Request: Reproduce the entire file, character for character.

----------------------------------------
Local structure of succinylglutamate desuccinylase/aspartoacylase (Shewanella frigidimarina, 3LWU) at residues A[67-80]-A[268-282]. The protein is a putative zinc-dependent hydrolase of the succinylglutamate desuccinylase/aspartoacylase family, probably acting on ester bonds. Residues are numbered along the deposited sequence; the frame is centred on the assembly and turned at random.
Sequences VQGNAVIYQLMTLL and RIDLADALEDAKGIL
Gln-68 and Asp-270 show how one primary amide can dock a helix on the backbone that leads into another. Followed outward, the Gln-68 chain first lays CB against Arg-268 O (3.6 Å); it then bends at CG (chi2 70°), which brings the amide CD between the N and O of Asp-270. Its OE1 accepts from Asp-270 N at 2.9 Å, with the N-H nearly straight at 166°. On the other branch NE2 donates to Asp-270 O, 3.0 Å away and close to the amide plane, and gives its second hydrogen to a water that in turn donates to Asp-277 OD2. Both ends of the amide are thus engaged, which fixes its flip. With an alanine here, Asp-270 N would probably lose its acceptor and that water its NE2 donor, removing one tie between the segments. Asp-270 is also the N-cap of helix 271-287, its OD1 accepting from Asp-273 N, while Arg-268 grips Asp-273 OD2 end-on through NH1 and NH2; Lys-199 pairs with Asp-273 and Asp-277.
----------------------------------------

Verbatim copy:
Local structure of succinylglutamate desuccinylase/aspartoacylase (Shewanella frigidimarina, 3LWU) at residues A[67-80]-A[268-282]. The protein is a putative zinc-dependent hydrolase of the succinylglutamate desuccinylase/aspartoacylase family, probably acting on ester bonds. Residues are numbered along the deposited sequence; the frame is centred on the assembly and turned at random.
Sequences VQGNAVIYQLMTLL and RIDLADALEDAKGIL
Gln-68 and Asp-270 show how one primary amide can dock a helix on the backbone that leads into another. Followed outward, the Gln-68 chain first lays CB against Arg-268 O (3.6 Å); it then bends at CG (chi2 70°), which brings the amide CD between the N and O of Asp-270. Its OE1 accepts from Asp-270 N at 2.9 Å, with the N-H nearly straight at 166°. On the other branch NE2 donates to Asp-270 O, 3.0 Å away and close to the amide plane, and gives its second hydrogen to a water that in turn donates to Asp-277 OD2. Both ends of the amide are thus engaged, which fixes its flip. With an alanine here, Asp-270 N would probably lose its acceptor and that water its NE2 donor, removing one tie between the segments. Asp-270 is also the N-cap of helix 271-287, its OD1 accepting from Asp-273 N, while Arg-268 grips Asp-273 OD2 end-on through NH1 and NH2; Lys-199 pairs with Asp-273 and Asp-277.